Statistics may show that crime is down in the San Fernando Valley, but many Sherman Oaks residents are afraid to take an evening stroll down Ventura Boulevard, go to the movies or use an automated teller machine, said Richard Close, president of the Sherman Oaks Homeowners Assn.
Representatives from the homeowners were expected to meet with a captain from the Los Angeles Police Department today to discuss ways of improving the sense of security in Sherman Oaks.
"If Sherri Foreman could get killed taking money from an ATM, it could happen to anyone," said Close, noting that Foreman was killed early in the evening while doing something thousands of Valley residents do every day. "People just feel more unsafe than they did a year ago."
James McMurray, a captain at department's Van Nuys division, said that, although killings committed during carjackings and ATM robberies strike a chord in the public consciousness, "they have an effect beyond their proportion--the chances of these things happening are very slim."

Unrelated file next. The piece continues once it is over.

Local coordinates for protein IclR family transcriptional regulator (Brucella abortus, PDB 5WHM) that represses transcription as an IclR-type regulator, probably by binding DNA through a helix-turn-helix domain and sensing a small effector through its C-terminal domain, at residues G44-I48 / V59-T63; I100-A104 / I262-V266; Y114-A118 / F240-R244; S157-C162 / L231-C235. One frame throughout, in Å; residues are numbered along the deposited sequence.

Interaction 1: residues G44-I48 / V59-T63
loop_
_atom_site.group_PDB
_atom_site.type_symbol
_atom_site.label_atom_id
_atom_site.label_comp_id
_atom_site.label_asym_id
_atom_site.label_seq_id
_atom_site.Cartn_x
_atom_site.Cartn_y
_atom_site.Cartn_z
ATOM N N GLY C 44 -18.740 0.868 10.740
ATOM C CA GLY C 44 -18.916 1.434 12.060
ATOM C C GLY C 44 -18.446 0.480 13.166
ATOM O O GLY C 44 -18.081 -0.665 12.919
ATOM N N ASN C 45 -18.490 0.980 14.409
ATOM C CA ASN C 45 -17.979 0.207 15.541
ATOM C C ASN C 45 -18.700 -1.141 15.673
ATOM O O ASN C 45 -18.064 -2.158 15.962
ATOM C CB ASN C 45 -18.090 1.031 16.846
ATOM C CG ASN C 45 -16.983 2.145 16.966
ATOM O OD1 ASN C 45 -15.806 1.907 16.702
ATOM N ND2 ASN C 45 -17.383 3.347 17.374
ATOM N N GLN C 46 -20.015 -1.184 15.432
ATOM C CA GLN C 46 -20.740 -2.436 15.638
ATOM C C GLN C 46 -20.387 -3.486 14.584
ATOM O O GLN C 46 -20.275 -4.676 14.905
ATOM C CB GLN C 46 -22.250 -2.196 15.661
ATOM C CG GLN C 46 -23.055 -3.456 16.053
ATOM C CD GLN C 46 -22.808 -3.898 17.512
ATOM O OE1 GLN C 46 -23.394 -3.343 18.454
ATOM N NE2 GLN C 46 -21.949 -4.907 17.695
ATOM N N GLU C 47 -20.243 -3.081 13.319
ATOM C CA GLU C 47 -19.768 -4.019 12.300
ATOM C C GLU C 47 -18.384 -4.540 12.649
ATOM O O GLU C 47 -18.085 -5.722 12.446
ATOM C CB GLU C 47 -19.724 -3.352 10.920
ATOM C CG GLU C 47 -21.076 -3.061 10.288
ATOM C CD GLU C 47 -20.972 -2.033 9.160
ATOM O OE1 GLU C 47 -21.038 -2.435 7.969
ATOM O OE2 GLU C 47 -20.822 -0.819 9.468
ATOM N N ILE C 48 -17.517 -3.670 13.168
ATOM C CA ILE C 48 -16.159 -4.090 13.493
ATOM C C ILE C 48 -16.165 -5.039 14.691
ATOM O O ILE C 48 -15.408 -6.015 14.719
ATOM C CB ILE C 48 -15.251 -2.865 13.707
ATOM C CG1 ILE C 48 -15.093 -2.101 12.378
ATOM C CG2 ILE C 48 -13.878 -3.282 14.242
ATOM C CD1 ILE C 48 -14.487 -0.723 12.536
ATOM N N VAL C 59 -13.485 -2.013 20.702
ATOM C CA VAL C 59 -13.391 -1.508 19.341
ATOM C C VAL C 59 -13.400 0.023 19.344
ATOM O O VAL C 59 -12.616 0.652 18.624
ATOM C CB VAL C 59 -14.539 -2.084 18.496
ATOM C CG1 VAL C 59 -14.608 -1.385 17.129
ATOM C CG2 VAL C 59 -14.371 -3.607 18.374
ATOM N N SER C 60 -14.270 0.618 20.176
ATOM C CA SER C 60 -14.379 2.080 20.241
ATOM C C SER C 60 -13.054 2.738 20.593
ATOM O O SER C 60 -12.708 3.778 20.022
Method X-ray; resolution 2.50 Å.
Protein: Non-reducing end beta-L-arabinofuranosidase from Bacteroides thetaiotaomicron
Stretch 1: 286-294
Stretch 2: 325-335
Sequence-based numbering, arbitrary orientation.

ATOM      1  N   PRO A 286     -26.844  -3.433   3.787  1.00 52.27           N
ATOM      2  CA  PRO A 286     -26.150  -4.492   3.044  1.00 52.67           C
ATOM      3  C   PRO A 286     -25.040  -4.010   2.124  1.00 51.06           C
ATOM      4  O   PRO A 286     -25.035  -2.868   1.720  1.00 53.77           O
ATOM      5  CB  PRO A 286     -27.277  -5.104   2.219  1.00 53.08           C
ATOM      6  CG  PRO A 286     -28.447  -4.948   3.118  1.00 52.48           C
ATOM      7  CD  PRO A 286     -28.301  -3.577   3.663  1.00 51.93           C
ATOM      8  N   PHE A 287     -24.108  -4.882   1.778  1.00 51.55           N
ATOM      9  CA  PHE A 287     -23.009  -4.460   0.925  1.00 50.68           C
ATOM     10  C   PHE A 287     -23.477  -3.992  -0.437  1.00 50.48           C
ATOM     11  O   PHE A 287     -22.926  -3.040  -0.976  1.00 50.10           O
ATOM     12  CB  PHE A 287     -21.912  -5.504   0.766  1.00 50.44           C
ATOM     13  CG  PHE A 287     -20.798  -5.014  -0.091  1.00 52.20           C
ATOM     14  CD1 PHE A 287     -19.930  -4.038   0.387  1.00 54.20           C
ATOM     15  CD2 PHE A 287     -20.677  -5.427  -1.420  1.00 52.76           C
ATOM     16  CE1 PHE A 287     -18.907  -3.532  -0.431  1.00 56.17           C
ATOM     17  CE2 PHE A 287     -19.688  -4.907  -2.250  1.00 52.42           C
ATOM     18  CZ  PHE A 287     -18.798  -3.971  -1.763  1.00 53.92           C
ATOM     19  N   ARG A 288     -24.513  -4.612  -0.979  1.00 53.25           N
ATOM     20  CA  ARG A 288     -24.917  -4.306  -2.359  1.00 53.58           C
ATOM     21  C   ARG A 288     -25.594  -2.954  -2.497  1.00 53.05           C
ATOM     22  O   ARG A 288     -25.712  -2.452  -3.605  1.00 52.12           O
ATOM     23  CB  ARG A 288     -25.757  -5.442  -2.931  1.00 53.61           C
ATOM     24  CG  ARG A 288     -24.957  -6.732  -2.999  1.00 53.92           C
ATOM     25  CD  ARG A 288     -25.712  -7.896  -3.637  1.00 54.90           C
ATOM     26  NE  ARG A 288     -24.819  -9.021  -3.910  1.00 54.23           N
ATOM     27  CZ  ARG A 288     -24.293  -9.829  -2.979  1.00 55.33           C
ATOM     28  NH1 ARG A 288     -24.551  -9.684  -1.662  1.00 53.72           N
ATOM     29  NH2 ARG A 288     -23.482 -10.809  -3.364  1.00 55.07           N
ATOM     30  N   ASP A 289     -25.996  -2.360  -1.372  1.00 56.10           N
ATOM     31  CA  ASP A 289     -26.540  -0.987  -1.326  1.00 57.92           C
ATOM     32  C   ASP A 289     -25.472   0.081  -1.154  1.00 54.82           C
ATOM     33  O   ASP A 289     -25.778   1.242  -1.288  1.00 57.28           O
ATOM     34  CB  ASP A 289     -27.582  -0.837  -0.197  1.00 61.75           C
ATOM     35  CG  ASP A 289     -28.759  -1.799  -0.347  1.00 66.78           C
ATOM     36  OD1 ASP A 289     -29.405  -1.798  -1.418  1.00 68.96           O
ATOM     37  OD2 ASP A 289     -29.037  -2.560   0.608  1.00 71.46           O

Close said there is also a sense among Sherman Oaks residents, who share police services with Van Nuys and Panorama City, that they are not receiving their fair share of police protection.
"They (the police) all get sent to the battleground areas of the city," Close said. "It doesn't appear that Sherman Oaks--and other middle-class neighborhoods--are getting their fair share of protection."
McMurray said he hopes the meeting will be a chance "to put some names to some faces of people in the community" and to build a relationship that would be useful if there are problems in the future.
"It's incumbent upon me to keep the communications open," he said. "I don't want them to feel like they are second-class citizens in our area."